Giuseppe Verdi composed the music for the opera I Vespri Siciliani (Sicilian Vespers) and along with the common operatic themes of love, guilt and duty; it commemorates the Sicilian revolt, which began at Easter in 1282, when the citizens of Palermo rose up against their oppressive Angevin (French) rulers. The French were massacred and Sicily was presented to Peter III of Aragon.
It is said that the revolt began when the church bell was rung to indicate to the worshipers that it was time for the evening service. The church was the Chiesa di Santo Spirito in Palermo (the church is now also called Chiesa dei Vespri). In the Catholic Church, the evening ritual is known as Vespers (a series of chants, litanies and prayers held each evening and  that are especially popular for the Easter Vigil). Whether it happened on the Easter Saturday, Monday or Tuesday is uncertain – I have read so many different accounts.Later the revolt become known as the Sicilian Vespers.
The Sicilian for chickpeas (ciceri, riciri cicirri) is a difficult word to pronounce correctly if one is French. Whether it is myth or fact, it is said that Sicilians held up a chickpea and asked those suspected of being French to tell them what it was. Those who were able to pronounce the word correctly were spared and those who mispronounced the word were unmistakably French and slaughtered.
It is a time to eat chickpeas and to celebrate Sicilian solidarity.
Rosetta who lives in Ragusa uses rosemary to flavour a very simple, but wonderful wet pasta dish she makes with chickpeas.
Ceci is the Italian word for chickpeas. The soup or wet pasta dish is fairly dense.
INGREDIENTS
chickpeas (dry), 500g,
pasta, 200g
rosemary, several sprigs
extra virgin olive oil, to taste
salt and freshly ground black pepper to taste
PROCESSES
Soak chickpeas in cold water overnight – they will swell so it is important to immerse them fully in water.
Drain the water and change it (optional). Place sufficient water to cover them, add rosemary and bring slowly to the boil. Cook the pulses until soft but preferably still whole.
Drain the chickpeas and return the water to the pot. Add more water if necessary. Add salt and when the water has started to boil again, toss in the pasta and cook till almost to your liking (do not overcook).
Add the chickpeas, a good slurp of your best extra virgin olive oil and freshly, ground black pepper and serve.
 
Earlier posts containing chickpeas are:
PANELLE  (chickpea fritters – photo above = Antica Focacceria di San Francesco, Palermo)
MINESTRA DI CECI CON FINOCCHIO (Chickpea soup with wild fennel)

 

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CHICKPEAS SOUP WITH WILD FENNEL (Minestra di ceci con finocchio, erba selvatica)

Many associate eating soups mostly in winter, but this is not the case in my household. Although the soups I prepare in summer may not be as hearty as my winter ones, they will often contain pulses.

I enjoy eating chickpeas, borlotti, cannellini beans or lentils in soups but I also enjoy them as salads.

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And this is what brings me (yet again) to writing about wild fennel – I find a bowl of any of the above pulses presented in their broth and flavoured with wild fennel very refreshing. The extra virgin olive oil drizzled on top of the soup when it is presented to the table, makes the soup even more aromatic.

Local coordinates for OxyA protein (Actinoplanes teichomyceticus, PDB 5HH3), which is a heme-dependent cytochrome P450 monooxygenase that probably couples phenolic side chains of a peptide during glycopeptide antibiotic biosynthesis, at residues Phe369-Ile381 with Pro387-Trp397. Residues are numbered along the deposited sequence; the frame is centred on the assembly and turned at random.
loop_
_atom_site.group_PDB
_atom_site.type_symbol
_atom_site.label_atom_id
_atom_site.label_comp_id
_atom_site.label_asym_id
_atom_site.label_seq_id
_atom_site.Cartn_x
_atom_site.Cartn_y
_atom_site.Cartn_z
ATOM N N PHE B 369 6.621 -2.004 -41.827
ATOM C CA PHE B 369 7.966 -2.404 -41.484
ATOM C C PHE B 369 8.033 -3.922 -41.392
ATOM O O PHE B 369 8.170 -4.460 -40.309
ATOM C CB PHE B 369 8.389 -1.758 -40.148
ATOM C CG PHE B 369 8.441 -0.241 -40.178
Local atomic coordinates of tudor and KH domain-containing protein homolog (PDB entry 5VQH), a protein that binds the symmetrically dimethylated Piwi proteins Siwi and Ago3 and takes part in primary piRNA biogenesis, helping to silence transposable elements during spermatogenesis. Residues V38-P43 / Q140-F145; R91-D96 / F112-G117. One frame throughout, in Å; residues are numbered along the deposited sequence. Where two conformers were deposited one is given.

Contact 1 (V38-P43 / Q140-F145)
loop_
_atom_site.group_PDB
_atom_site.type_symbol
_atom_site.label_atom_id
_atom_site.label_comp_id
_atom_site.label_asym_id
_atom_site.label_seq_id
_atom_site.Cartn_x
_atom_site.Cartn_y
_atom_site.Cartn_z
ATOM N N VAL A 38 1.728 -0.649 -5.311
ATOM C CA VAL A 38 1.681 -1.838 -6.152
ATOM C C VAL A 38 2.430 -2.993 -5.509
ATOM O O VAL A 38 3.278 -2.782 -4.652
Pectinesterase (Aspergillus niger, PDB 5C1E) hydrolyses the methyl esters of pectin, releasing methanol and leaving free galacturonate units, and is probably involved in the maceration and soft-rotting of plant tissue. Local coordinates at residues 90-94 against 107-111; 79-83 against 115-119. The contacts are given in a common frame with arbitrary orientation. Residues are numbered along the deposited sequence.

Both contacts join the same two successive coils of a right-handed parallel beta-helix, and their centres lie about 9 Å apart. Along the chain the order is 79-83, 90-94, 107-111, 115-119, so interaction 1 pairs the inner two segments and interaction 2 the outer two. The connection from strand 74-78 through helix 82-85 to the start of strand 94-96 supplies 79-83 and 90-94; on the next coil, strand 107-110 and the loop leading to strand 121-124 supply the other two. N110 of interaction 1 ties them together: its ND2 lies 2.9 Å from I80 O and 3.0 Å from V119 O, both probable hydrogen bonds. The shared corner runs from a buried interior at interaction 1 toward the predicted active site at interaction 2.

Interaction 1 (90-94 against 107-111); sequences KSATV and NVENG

I never eat soup piping hot (Australia inherited this custom from the English) and in summer I present my soup cooler still.

This wild fennel plant and several other large bushes of wild fennel grow not very far from where I live, (in the centre of Melbourne). And this is where I do a little foraging. These plants are very robust and persistent and supply me with either foliage or seeds during the year (I know I need to be very careful about not picking plants that have been sprayed).

There are no seeds on this plant yet, but as the weather gets hotter there will be bright yellow flower heads which then will turn into dry, hard, brown seeds in late summer – I will be back to collect these and together with some dry oregano, chilli flakes and extra virgin olive oil, I will marinate this year’s black olives which are still in their brine.

The softer, younger foliage is also excellent used as a herb, raw in salads or when cooking fish.

Unlike the commercial bulb fennel, wild fennel does not have a bulb – the young shoots are used. In the photo below you can see the shoots within the larger foliage – they are the denser looking part of the two sprigs below; usually they are a lighter colour. When I collect the fennel, to keep the young shoots fresh I also collect the larger stem, where they are embedded. I find the stalks and the more mature, green fronds too tough to eat and the flavour too intense.

It is necessary to soak the beans (or chickpeas) overnight, and although it is said that the lentils will not need soaking, I like to soak them for about an hour beforehand. Some cooks discard the soaking water – it is a common belief that changing the water will help to reduce the flatulence suffered when eating pulses. Also reputed to help is the addition of a pinch of fennel seeds (other countries use dill and caraway) therefore adding fresh fennel to this soup should function in the same way.

For this soup, I am using chickpeas.

INGREDIENTS
chickpeas, 400g
carrots, 2, left whole
garlic, 2- 3 cloves, squashed
wild fennel, 3-5 young shoots, left whole
salt, to taste
extra virgin olive oil, ½ cup (or more to taste)
PROCESSES
Soak chickpeas in cold water overnight – they will swell so it is important to put them in plenty of water.
Drain the water and change it (optional) Place sufficient water to cover the pulses and add carrots, a little extra virgin olive oil, garlic cloves and fennel (this will be the broth).
Bring the pulses to the boil. Cook the pulses until soft but preferably still whole. If using lentils they will cook quickly, but the other pulses may take 20– 30 mins. Add salt to taste.
Remove the carrot and some of the fennel. Cut up the fennel that you choose to eat and return it to the soup. Cool to desired temperature.
Ladle into bowls. Add a drizzle of extra virgin olive oil, and serve.
Other recipes using wild fennel can be found in previous posts.
See